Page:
In the short period since he assumed power, President Trump has already done much to change the way the US Administration sets about its business. There is the highly personalized style of functioning, the frequent tweets, the prolonged meetings with the media, the unabashed candour, the combativeness, the unpredictability — nothing quite like it has been seen before. The campaign mode of reaching out that carried Trump to glory seems to have been retained even after his installation, and there has been little letup in the rush: some setbacks, like the departure of the National Security Adviser, have been taken in stride, and some appointments like those of Cabinet-level officials have run into difficulty without any real loss of momentum. Style and substance have both been amended in the new White House, to the delight of some and the distress of others: either way the world is getting used to the new dispensation.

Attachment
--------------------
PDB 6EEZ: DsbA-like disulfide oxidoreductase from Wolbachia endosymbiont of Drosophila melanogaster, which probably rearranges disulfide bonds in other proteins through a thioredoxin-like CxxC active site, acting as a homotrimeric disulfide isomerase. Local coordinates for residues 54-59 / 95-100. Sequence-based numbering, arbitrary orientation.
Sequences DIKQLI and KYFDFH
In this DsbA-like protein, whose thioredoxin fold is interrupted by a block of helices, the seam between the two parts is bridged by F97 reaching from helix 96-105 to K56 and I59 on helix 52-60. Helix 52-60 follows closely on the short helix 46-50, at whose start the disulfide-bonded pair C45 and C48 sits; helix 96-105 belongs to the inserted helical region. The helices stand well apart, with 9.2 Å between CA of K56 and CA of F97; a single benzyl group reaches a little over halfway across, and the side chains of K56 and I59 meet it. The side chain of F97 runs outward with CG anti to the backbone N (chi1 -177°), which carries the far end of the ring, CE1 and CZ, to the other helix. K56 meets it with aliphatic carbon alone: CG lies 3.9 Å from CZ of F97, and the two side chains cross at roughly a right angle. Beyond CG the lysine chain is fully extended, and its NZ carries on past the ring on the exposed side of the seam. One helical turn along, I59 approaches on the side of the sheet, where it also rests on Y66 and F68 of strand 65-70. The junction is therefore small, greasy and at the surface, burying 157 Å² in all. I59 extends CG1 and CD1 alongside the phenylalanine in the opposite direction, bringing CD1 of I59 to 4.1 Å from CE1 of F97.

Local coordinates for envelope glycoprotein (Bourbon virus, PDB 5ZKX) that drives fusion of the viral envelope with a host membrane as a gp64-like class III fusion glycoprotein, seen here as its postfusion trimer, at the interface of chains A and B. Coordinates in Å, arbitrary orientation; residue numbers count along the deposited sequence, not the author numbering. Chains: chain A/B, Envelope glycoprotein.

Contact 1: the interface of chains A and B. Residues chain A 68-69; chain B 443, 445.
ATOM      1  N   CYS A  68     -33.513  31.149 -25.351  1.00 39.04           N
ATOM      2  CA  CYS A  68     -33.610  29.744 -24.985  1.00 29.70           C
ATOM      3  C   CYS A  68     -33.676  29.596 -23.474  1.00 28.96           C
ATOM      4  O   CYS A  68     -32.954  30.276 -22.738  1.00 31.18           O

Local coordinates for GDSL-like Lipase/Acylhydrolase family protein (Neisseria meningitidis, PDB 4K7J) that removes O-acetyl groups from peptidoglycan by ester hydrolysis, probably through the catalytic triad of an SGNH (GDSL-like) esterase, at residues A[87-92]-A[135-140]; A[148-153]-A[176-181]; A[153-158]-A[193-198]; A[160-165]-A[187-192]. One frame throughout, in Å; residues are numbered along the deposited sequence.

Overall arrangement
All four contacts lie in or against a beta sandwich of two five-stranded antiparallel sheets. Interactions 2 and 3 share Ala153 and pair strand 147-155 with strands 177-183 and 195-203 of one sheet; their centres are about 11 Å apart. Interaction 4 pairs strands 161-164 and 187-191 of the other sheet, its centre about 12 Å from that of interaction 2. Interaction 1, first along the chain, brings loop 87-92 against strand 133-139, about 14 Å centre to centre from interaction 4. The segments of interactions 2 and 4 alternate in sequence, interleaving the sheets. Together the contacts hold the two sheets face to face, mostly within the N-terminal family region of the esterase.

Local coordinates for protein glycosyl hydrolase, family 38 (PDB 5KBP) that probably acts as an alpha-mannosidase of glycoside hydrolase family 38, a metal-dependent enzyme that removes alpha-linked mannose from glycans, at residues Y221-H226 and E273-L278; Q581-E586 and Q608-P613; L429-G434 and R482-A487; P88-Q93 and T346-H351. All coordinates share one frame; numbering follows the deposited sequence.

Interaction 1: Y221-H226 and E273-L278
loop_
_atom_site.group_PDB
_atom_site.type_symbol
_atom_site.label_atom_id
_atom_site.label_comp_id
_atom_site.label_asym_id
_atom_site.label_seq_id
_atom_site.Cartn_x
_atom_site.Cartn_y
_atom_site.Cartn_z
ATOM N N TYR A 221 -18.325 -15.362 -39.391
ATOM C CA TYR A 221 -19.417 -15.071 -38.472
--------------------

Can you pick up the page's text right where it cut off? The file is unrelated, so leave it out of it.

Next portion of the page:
While Trump puts the particular interests of his country well ahead of any other commitment, which was one of the major themes of his election campaign, like his predecessors he has been unable to detach himself from the inescapable realities of dealing with the rest of the world. There have been many contacts between him and other world leaders who have been quick to reach out and try to establish a good basis for future relations. Some awkward passages have had to be negotiated, like that involving the President of Mexico whose country has been the main target of populist sentiment against immigration into USA, which is a major issue that led to the cancellation of a projected visit by the Mexican leader. Another early exchange that did not play out well was the initial telephone conversation between Trump and Australian PM Turnbull which, according to media reports, led to strongly expressed disagreement between them. This was unexpected for Australia which is regarded as the most steadfast of US allies.